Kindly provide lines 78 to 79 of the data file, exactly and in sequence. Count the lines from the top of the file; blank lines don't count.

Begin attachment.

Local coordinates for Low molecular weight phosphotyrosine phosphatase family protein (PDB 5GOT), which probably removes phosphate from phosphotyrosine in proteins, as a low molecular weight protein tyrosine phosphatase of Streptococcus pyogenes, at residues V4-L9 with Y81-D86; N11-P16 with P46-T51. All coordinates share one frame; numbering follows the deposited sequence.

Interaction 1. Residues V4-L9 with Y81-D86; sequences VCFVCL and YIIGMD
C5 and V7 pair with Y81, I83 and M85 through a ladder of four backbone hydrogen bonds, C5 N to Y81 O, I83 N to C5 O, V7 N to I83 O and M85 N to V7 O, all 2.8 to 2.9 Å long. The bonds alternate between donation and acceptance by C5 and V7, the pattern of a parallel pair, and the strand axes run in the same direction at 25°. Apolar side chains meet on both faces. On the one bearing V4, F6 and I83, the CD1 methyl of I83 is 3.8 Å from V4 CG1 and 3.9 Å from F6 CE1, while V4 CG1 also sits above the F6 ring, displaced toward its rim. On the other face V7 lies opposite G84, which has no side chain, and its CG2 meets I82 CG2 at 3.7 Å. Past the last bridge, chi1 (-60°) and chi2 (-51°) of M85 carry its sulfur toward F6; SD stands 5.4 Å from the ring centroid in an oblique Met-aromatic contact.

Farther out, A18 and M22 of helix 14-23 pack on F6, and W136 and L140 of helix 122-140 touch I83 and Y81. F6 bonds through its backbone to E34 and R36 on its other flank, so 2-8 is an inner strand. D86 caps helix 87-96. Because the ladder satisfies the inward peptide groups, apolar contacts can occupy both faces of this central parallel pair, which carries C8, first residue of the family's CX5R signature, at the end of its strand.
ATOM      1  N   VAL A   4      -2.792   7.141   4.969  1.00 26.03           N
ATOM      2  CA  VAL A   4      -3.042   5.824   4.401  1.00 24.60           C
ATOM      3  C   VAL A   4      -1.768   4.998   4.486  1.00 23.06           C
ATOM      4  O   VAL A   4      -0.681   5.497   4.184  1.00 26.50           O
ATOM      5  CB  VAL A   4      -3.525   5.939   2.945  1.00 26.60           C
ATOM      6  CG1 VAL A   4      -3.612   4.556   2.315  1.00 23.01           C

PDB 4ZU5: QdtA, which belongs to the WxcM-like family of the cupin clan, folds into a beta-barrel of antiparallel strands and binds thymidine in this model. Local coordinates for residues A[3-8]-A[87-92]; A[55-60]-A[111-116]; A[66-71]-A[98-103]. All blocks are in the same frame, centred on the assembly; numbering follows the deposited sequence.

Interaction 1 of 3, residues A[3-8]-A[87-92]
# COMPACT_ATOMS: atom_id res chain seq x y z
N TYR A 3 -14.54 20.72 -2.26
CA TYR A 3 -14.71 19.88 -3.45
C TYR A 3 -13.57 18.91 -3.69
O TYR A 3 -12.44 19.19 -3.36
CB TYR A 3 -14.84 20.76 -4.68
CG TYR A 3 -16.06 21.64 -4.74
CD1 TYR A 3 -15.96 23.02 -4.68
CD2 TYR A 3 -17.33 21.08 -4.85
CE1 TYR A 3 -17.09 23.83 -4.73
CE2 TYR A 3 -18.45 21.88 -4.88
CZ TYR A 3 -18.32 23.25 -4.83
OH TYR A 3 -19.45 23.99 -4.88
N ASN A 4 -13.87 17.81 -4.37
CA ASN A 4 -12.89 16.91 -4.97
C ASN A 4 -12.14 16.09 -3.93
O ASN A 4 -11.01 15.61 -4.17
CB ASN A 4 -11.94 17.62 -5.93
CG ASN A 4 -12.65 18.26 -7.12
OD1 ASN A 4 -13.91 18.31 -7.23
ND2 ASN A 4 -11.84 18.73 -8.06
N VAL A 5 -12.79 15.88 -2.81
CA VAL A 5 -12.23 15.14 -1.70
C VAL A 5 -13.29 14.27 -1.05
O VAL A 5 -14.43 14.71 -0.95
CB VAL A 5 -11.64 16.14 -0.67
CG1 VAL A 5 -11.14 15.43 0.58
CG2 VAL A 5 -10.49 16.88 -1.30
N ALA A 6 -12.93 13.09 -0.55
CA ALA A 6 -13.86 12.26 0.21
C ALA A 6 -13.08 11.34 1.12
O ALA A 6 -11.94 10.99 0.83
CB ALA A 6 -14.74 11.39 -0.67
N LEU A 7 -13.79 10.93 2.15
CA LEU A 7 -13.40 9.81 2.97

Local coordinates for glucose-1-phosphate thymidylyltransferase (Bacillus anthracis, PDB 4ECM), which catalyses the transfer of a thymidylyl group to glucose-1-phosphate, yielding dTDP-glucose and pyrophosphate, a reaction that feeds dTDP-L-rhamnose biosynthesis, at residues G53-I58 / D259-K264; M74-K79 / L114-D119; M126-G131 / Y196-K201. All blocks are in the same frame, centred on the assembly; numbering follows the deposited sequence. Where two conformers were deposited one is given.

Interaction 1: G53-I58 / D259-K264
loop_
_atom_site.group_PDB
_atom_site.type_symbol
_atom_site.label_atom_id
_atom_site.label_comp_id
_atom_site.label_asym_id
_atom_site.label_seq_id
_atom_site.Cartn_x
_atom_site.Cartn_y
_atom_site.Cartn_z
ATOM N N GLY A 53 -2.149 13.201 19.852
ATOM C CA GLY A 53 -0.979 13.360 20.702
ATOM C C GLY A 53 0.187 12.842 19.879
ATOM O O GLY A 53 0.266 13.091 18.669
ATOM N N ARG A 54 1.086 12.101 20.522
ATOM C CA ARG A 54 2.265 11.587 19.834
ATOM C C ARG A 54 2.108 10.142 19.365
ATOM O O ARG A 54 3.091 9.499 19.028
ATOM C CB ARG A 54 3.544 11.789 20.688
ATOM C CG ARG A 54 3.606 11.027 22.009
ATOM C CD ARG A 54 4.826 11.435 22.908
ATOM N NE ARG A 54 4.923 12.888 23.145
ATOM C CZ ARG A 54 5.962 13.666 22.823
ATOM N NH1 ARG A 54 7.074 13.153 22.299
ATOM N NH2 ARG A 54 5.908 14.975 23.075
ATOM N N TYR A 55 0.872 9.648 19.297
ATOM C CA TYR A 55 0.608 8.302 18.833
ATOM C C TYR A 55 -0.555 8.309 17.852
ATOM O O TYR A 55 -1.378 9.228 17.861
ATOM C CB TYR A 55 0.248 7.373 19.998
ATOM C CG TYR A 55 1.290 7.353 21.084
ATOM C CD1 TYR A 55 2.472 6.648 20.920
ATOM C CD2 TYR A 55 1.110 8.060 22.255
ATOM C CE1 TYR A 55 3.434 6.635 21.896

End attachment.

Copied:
ATOM O O TYR A 55 -1.378 9.228 17.861
ATOM C CB TYR A 55 0.248 7.373 19.998